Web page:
Edward Southerland’s “The Back Page” that appeared in the Spring 2009 issue of Texoma Living!
While Marie Antoinette gets credit for the “Let them eat cake” line, it is doubtful that she ever said it. And if she did say it, it is doubtful that she was referring to what we call cake. (That “she didn’t, but if she did” construction is called pleading in the alternative for you fans of arcane legal practices.) But I digress. I always have considered cake a truly noble endeavor. As a kid I worked on the theory that if one slice of cake was a good way to finish off supper, then a couple more slices would serve as a perfectly good breakfast.
In the time before desserts came in a box, cakes were not as common as pies on home tables. Cakes were more complicated, took more time and were prone to failure. Cake mixes were introduced in the late 1920s, but the results were less that satisfactory. The cakes made from the mixes just were not very good, especially when compared to the homemade versions.
The nation’s two big millers, General Mills and Pillsbury, began working in earnest on a better mix cake in 1943, but it was six years before General Mills introduced its first Betty Crocker mix. It was not a success.
The mix had everything; all the homemaker did was add water. The cakes baked up high, moist and tasty, and when test panels were offered mix cakes and homemade cake, without knowing which was which, they could rarely tell the difference. So why weren’t mixes selling?
It took the researchers a while to figure it out, and when they did, the answer surprised them. It wasn’t the cake; it was the advertising.
At first, General Mills promoted the product as relief for the housewife from the drudgery of baking a cake in a hot kitchen—a cake that did not always turn out as it should. They showed pictures of happy homemakers on the golf course, playing tennis or taking in a movie now that they had more time for themselves. That was the wrong approach by 180 degrees.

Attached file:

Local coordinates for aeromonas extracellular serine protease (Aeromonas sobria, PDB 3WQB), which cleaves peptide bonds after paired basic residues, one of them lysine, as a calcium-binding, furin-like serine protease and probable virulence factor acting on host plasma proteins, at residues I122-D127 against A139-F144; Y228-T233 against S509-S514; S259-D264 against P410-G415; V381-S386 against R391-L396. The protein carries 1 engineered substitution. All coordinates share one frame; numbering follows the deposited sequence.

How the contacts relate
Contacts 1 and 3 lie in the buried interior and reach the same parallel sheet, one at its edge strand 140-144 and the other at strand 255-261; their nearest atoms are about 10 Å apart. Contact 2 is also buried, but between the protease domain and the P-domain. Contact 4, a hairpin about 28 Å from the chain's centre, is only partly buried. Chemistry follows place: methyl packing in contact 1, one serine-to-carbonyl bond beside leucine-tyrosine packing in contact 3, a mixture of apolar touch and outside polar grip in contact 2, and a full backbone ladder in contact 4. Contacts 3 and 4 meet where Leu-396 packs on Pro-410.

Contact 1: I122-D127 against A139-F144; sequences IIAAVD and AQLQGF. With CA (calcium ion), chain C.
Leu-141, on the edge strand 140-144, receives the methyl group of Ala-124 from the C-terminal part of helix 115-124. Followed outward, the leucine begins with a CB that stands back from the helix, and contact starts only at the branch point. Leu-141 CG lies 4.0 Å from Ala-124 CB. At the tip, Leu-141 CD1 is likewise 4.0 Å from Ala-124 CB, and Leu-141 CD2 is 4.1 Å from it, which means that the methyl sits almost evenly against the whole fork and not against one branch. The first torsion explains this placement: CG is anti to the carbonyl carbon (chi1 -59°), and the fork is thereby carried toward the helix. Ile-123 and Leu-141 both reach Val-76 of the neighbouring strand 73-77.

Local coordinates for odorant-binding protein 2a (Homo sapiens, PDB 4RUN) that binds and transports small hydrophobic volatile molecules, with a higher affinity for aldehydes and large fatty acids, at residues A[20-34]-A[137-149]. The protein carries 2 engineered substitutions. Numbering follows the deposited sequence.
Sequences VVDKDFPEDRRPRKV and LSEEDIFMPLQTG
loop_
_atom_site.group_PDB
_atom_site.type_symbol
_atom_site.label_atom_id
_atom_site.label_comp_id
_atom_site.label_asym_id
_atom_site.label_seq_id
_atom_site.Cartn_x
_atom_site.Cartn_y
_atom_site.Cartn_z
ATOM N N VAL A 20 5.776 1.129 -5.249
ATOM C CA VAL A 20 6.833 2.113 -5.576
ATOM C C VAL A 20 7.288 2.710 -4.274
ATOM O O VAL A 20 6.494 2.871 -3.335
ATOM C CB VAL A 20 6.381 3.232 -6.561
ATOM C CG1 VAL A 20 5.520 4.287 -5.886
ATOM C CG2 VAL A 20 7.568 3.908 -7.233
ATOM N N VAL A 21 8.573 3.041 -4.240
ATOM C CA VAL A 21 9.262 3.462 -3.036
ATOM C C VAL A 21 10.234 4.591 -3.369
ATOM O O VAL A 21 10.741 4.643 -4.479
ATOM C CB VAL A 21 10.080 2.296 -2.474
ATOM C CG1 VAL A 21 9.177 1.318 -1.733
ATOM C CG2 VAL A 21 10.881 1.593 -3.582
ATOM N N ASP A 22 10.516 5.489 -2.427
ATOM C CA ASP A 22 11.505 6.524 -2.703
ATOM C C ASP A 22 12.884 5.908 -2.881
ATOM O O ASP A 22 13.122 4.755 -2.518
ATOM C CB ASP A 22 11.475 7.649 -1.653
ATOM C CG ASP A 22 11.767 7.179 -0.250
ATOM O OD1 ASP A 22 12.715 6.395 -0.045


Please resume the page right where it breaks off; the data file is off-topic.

It took careful questioning and some psychological insight to come up with the real problem. Most American homemakers of the era viewed their principal duty in life as taking good care of their families. The idea that they should substitute a store bought product, one that took almost no effort to prepare, for something they made themselves struck a wrong chord. And the idea of using the time saved for personal pleasure made things worse.
Once Madison Avenue understood this dynamic, they were quick to solve the problem. The powdered eggs came out of the mix, and the directions were revised to have the housewife add her own fresh eggs. That gave the finished product a more personal touch.
The new advertisements emphasized the fact that mix cakes were more consistently good than the hit or miss homemade products. No more foisting off an inferior cake on the family. They also changed the images in the ads. No more golf or tennis or movie matinees; now the pictures showed mom doing things for the family she never had time to do before— no more guilt over dereliction of familial duties. Game, set, match, and the cake mix became as American as—well, to mix metaphors, as apple pie.
Angel food cakes were popular in the 50s, especially when a mix came out. The directions called for the addition of 13 egg whites. Why 13? Who knows, but conspiratorialists could probably find evidence of collusion between the millers and the butter and egg men of America.
The idea for the cake feature in this issue started with memories of coconut cakes. It was one treat I don’t recall either my mother or grandmother, both excellent bakers, ever making. For that monumental test of the Southern cake baker’s skills, I looked across the street to Davy Jones’ house. Davy’s maternal grandmother lived in Pecos, but a couple of times a year she would come to Bonham for a visit. She was a coconut cake baker par excellence. Two or three days into her stay Davy would invite me over for a piece of cake. More than a cake, it was an experience—tall, three layers at least, moist, enrobed in white frosting and showered with confetti of shredded coconut.
Befitting a creation so ethereal, it was always displayed in solitary grandeur on a crystal cake platter in the middle of the dining room table. The creator of this masterpiece would slice a big wedge for each of us, and Davy and I would head for the kitchen in search of milk. You gotta have milk.